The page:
Institution of ethics |Faculty
truth in the academy .
The TCU Daily Skiff
By Kip Brown ’04
am at that point in my university education where rational thought is
a struggle, and sometimes all I want to do is sit around my apartment
and watch soccer on Fox Sports World. Some would call me lazy, yet I am
successfully navigating 21 hours of course work and two part-time jobs.
Thus, I think my ambivalence toward school comes from a different source.
I think a major part of my ambivalence
toward school right now is that there is no truth to be found in the university.
Well, there might be some truth, but no one can agree on what it is. At
the most basic level, as articulated in the mission statement, TCU is
supposed to train me to be an “ethical leader.” Yet there is no one, objective
“ethical” way to live that is commonly shared by humankind, let alone
Americans. Even my professors cannot agree on what is ethical or unethical.
For instance, I go to economics class three
times a week and learn that property rights, individual freedom and near-pure
capitalism are among the most veritable truths one can depend on. The
next day I go to a sociology class and learn that in a nearly pure capitalistic
system, wealth will always tend to funnel toward a small number of owners,
and individual freedom is not possible without community concern. The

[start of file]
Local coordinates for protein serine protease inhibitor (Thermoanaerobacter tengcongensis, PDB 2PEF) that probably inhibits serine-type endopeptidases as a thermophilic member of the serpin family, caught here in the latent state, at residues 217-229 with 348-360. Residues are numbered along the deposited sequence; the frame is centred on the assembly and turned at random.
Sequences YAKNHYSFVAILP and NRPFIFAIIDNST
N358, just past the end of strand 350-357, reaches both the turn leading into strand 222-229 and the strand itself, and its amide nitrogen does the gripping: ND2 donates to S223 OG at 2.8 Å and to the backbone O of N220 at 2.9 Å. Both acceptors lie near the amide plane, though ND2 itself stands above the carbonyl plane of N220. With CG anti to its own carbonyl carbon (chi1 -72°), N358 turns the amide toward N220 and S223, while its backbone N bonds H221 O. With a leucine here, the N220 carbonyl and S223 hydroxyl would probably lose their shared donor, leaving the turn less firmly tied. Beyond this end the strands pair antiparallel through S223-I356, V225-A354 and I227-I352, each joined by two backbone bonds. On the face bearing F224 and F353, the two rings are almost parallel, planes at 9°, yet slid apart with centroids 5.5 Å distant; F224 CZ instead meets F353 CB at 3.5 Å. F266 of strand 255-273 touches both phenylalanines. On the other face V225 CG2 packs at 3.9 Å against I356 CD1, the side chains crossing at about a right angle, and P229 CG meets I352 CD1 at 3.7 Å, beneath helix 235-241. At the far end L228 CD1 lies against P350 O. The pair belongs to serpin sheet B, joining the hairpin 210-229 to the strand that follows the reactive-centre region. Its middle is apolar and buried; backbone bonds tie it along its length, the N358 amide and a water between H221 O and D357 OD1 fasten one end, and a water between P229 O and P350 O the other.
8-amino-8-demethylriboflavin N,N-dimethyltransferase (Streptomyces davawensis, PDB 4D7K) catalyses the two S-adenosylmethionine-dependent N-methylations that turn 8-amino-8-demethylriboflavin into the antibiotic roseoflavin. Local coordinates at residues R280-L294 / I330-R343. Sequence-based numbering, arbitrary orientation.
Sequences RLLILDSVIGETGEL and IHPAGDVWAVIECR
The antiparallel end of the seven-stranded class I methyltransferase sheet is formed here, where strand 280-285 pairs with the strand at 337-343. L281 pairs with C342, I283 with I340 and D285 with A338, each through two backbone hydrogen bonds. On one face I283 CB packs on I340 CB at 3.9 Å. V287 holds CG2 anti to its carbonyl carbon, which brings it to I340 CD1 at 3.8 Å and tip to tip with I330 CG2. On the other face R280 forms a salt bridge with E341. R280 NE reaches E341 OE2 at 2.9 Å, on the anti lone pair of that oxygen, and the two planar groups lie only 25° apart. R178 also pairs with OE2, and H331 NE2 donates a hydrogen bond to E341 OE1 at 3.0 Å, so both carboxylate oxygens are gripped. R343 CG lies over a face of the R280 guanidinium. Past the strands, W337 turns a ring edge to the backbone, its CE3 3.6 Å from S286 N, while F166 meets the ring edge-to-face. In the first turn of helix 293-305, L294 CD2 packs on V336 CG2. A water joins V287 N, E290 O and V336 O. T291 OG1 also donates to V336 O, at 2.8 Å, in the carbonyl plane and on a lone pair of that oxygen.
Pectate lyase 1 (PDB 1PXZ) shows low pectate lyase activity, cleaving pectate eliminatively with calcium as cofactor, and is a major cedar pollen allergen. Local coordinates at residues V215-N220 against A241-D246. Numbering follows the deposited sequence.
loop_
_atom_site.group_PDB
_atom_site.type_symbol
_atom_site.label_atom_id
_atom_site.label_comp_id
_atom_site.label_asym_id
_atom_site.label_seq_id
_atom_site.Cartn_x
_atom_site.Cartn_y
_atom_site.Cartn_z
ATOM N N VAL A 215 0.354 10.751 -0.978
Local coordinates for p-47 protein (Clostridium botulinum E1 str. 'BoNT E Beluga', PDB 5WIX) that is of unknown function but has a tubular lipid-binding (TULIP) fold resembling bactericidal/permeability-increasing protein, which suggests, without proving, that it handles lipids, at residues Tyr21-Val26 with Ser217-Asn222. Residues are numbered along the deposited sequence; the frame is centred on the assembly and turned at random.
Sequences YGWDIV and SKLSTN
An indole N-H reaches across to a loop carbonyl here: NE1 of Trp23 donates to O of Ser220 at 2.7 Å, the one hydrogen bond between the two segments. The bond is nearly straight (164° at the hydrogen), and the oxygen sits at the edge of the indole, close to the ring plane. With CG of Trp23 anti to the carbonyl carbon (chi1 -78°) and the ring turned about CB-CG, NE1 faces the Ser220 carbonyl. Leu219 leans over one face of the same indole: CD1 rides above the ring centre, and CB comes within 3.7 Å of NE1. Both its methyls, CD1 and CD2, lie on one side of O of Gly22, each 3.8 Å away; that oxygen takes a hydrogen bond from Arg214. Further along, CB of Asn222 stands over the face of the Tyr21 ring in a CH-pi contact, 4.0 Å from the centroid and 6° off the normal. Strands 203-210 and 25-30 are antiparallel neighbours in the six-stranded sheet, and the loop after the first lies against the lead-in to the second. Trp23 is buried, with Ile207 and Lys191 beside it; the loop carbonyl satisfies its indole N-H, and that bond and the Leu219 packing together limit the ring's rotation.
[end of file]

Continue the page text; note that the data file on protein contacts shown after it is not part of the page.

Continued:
economist counters with the idea that most efforts to make society less
disparate cause more harm than good because they mess with the free market.
The sociologist responds by arguing that government must counteract the
wealth-stratifying effects of the free market; it is not a choice, it
is a matter of life and death for many people. And so on, and so on.
As you can see, what constitutes an ethical
opinion would vary widely between these two disciplines. Individualism
and social justice perspectives tend to render completely different ideas
of what is ethical. Yet which one, if any, does TCU promote in its mission
I tend to agree with the sociologist in
this argument, while acknowledging many of the very important points the
economist is making. Perhaps this kind of thought process is truly what
the school means by ethical, the ability to formulate an opinion while
not dismissing the other side as evil, wrong or stupid. Whatever the case,
it seems like it is up to us to decide what the TCU mission statement
implies when it advocates ethical behavior.
In my case, my mission statement would
read: “To train people to decide for themselves what constitutes an ethical
leader while being mindful of their own presuppositions and biases, taking
other perspectives into account and then using this same discerning process
in the global marketplace.”
Something tells me the people in charge
would never pick my mission statement; it would never fit on a coffee
Kip Brown is a senior religion major
from Enid, Okla.
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